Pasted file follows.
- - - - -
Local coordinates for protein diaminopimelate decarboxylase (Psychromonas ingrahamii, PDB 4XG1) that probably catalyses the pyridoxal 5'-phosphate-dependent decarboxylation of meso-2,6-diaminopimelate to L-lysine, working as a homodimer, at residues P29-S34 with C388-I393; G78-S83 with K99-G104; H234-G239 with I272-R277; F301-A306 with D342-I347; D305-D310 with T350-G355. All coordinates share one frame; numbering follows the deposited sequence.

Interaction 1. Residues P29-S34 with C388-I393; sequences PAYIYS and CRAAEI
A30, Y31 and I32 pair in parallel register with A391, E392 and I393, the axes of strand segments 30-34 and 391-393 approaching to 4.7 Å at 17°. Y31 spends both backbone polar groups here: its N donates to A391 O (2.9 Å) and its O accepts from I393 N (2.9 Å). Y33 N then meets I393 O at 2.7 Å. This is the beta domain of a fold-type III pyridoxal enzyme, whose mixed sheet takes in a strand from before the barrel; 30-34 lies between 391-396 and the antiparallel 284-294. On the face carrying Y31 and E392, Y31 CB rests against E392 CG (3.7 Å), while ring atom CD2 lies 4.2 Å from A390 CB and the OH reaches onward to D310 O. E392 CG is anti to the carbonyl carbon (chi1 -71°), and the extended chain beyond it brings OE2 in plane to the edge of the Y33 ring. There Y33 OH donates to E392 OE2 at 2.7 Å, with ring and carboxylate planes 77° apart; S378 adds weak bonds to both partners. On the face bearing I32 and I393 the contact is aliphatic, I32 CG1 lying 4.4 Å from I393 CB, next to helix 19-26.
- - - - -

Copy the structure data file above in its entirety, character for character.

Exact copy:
Local coordinates for protein diaminopimelate decarboxylase (Psychromonas ingrahamii, PDB 4XG1) that probably catalyses the pyridoxal 5'-phosphate-dependent decarboxylation of meso-2,6-diaminopimelate to L-lysine, working as a homodimer, at residues P29-S34 with C388-I393; G78-S83 with K99-G104; H234-G239 with I272-R277; F301-A306 with D342-I347; D305-D310 with T350-G355. All coordinates share one frame; numbering follows the deposited sequence.

Interaction 1. Residues P29-S34 with C388-I393; sequences PAYIYS and CRAAEI
A30, Y31 and I32 pair in parallel register with A391, E392 and I393, the axes of strand segments 30-34 and 391-393 approaching to 4.7 Å at 17°. Y31 spends both backbone polar groups here: its N donates to A391 O (2.9 Å) and its O accepts from I393 N (2.9 Å). Y33 N then meets I393 O at 2.7 Å. This is the beta domain of a fold-type III pyridoxal enzyme, whose mixed sheet takes in a strand from before the barrel; 30-34 lies between 391-396 and the antiparallel 284-294. On the face carrying Y31 and E392, Y31 CB rests against E392 CG (3.7 Å), while ring atom CD2 lies 4.2 Å from A390 CB and the OH reaches onward to D310 O. E392 CG is anti to the carbonyl carbon (chi1 -71°), and the extended chain beyond it brings OE2 in plane to the edge of the Y33 ring. There Y33 OH donates to E392 OE2 at 2.7 Å, with ring and carboxylate planes 77° apart; S378 adds weak bonds to both partners. On the face bearing I32 and I393 the contact is aliphatic, I32 CG1 lying 4.4 Å from I393 CB, next to helix 19-26.